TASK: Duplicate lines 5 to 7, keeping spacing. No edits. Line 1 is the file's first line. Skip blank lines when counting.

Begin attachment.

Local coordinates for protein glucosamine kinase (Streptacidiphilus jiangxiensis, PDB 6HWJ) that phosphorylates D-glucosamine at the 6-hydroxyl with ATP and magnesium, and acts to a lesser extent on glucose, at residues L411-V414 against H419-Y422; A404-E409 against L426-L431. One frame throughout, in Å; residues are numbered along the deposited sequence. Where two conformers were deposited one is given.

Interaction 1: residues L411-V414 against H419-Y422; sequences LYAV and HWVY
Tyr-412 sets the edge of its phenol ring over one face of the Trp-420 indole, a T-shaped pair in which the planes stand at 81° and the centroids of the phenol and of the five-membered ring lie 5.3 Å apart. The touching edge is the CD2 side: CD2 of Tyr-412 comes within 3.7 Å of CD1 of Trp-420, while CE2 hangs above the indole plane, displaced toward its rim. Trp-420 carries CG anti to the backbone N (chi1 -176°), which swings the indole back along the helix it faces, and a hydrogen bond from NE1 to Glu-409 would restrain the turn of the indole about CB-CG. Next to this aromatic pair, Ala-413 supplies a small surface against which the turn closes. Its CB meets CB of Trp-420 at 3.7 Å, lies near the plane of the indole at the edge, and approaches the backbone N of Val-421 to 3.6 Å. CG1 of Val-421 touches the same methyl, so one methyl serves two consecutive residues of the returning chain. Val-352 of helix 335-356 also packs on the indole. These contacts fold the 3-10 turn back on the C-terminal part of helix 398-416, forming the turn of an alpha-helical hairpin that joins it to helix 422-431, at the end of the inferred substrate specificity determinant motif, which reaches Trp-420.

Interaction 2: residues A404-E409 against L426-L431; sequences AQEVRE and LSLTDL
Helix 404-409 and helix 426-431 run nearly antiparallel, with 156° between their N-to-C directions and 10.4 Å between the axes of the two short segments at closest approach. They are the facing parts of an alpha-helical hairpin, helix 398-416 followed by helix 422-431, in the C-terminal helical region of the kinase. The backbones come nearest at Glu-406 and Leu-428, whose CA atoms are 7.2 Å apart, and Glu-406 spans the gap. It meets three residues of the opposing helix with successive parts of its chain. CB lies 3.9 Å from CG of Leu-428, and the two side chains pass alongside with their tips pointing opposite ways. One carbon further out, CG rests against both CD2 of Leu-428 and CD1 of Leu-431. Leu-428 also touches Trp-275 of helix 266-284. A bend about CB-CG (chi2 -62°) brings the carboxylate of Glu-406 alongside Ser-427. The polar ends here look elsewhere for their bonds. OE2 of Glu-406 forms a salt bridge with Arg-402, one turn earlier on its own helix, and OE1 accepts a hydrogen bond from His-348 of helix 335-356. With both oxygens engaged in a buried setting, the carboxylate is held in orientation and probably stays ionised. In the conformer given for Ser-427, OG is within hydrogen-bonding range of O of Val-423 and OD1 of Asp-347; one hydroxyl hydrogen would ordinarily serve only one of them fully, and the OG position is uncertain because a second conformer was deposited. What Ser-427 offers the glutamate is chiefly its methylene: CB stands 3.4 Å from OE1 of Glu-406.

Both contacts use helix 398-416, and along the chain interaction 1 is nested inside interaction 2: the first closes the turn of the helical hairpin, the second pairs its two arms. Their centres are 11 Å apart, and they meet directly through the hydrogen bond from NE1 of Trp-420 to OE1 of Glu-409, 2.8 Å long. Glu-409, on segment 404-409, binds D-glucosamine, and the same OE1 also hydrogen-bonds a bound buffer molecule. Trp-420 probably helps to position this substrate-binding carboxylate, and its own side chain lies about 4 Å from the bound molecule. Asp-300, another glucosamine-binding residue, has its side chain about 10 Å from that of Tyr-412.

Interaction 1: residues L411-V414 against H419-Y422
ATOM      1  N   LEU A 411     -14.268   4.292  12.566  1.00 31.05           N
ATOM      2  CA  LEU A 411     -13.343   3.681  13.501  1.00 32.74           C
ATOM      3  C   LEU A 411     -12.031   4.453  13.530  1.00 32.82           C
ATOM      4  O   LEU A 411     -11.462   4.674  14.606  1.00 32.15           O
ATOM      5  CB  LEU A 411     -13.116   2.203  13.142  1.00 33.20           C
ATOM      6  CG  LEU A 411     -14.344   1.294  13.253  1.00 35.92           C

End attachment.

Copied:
Helix 404-409 and helix 426-431 run nearly antiparallel, with 156° between their N-to-C directions and 10.4 Å between the axes of the two short segments at closest approach. They are the facing parts of an alpha-helical hairpin, helix 398-416 followed by helix 422-431, in the C-terminal helical region of the kinase. The backbones come nearest at Glu-406 and Leu-428, whose CA atoms are 7.2 Å apart, and Glu-406 spans the gap. It meets three residues of the opposing helix with successive parts of its chain. CB lies 3.9 Å from CG of Leu-428, and the two side chains pass alongside with their tips pointing opposite ways. One carbon further out, CG rests against both CD2 of Leu-428 and CD1 of Leu-431. Leu-428 also touches Trp-275 of helix 266-284. A bend about CB-CG (chi2 -62°) brings the carboxylate of Glu-406 alongside Ser-427. The polar ends here look elsewhere for their bonds. OE2 of Glu-406 forms a salt bridge with Arg-402, one turn earlier on its own helix, and OE1 accepts a hydrogen bond from His-348 of helix 335-356. With both oxygens engaged in a buried setting, the carboxylate is held in orientation and probably stays ionised. In the conformer given for Ser-427, OG is within hydrogen-bonding range of O of Val-423 and OD1 of Asp-347; one hydroxyl hydrogen would ordinarily serve only one of them fully, and the OG position is uncertain because a second conformer was deposited. What Ser-427 offers the glutamate is chiefly its methylene: CB stands 3.4 Å from OE1 of Glu-406.

Both contacts use helix 398-416, and along the chain interaction 1 is nested inside interaction 2: the first closes the turn of the helical hairpin, the second pairs its two arms. Their centres are 11 Å apart, and they meet directly through the hydrogen bond from NE1 of Trp-420 to OE1 of Glu-409, 2.8 Å long. Glu-409, on segment 404-409, binds D-glucosamine, and the same OE1 also hydrogen-bonds a bound buffer molecule. Trp-420 probably helps to position this substrate-binding carboxylate, and its own side chain lies about 4 Å from the bound molecule. Asp-300, another glucosamine-binding residue, has its side chain about 10 Å from that of Tyr-412.

Interaction 1: residues L411-V414 against H419-Y422